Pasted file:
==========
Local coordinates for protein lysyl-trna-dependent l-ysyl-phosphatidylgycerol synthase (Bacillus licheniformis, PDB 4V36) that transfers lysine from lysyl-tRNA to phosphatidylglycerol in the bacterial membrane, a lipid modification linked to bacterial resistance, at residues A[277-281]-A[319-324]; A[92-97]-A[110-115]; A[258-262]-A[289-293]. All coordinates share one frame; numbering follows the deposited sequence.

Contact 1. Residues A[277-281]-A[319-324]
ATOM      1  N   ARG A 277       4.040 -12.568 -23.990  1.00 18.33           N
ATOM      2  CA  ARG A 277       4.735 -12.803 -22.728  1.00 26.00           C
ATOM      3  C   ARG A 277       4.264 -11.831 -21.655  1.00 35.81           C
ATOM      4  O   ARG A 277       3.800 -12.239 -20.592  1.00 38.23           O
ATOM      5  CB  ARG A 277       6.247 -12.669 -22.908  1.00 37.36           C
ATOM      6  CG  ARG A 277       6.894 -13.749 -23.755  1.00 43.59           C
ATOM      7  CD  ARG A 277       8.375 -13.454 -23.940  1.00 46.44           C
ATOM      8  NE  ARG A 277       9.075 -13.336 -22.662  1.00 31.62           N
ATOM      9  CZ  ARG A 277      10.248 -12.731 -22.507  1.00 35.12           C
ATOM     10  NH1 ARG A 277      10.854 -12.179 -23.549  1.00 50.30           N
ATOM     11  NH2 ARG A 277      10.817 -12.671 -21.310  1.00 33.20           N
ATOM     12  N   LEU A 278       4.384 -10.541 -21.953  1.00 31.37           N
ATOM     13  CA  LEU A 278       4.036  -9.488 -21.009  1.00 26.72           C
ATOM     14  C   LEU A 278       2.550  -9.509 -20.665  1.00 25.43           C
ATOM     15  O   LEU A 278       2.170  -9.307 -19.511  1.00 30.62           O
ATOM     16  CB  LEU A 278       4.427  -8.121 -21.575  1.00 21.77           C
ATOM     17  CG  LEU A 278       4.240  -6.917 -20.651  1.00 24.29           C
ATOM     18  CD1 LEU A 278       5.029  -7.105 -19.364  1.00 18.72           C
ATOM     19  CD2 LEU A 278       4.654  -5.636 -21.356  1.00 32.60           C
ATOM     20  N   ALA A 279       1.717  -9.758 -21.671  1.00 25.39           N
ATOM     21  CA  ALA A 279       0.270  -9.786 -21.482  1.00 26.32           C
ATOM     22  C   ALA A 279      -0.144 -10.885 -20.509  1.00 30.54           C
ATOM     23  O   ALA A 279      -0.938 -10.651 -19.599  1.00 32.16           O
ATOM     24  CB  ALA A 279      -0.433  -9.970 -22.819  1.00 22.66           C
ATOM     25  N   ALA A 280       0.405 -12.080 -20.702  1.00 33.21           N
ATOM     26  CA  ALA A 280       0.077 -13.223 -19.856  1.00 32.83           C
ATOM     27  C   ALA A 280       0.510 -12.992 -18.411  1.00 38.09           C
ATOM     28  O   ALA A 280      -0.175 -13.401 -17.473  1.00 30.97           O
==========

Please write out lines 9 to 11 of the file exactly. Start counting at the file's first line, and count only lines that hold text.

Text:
ATOM      7  CD  ARG A 277       8.375 -13.454 -23.940  1.00 46.44           C
ATOM      8  NE  ARG A 277       9.075 -13.336 -22.662  1.00 31.62           N
ATOM      9  CZ  ARG A 277      10.248 -12.731 -22.507  1.00 35.12           C